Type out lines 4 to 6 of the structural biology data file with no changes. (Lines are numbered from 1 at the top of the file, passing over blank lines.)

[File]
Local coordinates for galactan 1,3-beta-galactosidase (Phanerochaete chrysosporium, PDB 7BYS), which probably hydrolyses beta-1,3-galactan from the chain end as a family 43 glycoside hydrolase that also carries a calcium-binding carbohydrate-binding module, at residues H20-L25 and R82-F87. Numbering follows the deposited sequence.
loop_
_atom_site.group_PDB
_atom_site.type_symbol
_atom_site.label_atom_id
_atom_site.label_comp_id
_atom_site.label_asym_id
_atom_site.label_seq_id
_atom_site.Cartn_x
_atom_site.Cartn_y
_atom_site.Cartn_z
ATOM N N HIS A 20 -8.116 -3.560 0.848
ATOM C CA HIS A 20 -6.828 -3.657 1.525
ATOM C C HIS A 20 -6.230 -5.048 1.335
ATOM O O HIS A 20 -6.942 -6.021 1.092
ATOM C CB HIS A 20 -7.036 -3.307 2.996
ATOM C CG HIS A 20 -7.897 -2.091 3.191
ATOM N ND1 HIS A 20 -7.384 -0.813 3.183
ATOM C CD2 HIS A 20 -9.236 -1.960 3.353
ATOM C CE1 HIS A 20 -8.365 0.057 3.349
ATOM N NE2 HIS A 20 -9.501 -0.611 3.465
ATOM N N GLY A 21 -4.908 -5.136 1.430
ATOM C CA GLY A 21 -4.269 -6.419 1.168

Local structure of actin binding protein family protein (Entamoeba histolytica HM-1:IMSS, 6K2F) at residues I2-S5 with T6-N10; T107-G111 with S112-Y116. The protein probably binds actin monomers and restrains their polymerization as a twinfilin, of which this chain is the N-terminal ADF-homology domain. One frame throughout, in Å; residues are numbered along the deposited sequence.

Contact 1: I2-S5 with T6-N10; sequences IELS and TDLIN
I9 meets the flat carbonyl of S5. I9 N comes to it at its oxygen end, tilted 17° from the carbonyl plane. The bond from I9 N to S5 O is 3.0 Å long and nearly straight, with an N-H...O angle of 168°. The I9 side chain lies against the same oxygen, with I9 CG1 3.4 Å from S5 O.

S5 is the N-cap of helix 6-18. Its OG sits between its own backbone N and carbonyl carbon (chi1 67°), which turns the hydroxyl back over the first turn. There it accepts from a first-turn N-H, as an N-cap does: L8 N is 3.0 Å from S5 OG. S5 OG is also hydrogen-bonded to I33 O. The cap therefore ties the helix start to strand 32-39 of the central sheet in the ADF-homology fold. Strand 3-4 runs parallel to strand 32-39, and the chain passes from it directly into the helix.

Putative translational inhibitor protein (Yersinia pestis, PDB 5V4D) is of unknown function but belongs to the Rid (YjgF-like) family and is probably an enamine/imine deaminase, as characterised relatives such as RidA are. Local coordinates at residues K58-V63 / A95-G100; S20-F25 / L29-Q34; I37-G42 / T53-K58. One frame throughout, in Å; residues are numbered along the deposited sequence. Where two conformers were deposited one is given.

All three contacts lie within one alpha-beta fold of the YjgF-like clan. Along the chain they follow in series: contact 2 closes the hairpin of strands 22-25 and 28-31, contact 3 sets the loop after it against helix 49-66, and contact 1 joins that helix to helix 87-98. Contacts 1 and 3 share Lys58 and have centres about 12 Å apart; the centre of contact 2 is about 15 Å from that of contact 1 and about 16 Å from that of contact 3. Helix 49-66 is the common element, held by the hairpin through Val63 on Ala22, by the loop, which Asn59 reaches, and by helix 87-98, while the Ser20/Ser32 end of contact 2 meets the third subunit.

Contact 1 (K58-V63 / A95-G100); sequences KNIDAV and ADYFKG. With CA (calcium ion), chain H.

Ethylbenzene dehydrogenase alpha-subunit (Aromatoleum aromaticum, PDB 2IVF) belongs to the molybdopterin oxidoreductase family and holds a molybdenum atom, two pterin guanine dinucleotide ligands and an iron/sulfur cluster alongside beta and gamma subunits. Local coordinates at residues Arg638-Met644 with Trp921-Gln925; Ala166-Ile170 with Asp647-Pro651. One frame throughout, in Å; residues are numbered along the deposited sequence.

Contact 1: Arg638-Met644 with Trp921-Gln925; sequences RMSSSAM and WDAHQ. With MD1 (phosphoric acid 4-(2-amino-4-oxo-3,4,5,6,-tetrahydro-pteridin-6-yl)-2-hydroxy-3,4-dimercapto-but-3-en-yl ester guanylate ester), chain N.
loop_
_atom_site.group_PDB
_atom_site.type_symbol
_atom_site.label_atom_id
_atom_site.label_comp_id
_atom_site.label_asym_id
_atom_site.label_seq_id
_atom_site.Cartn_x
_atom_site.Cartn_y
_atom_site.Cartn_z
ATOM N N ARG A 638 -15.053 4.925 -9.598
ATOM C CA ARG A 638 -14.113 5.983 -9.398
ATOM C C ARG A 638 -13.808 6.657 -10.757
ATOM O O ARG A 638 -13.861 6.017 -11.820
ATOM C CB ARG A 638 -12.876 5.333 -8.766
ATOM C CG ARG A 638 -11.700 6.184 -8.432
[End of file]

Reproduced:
_atom_site.type_symbol
_atom_site.label_atom_id
_atom_site.label_comp_id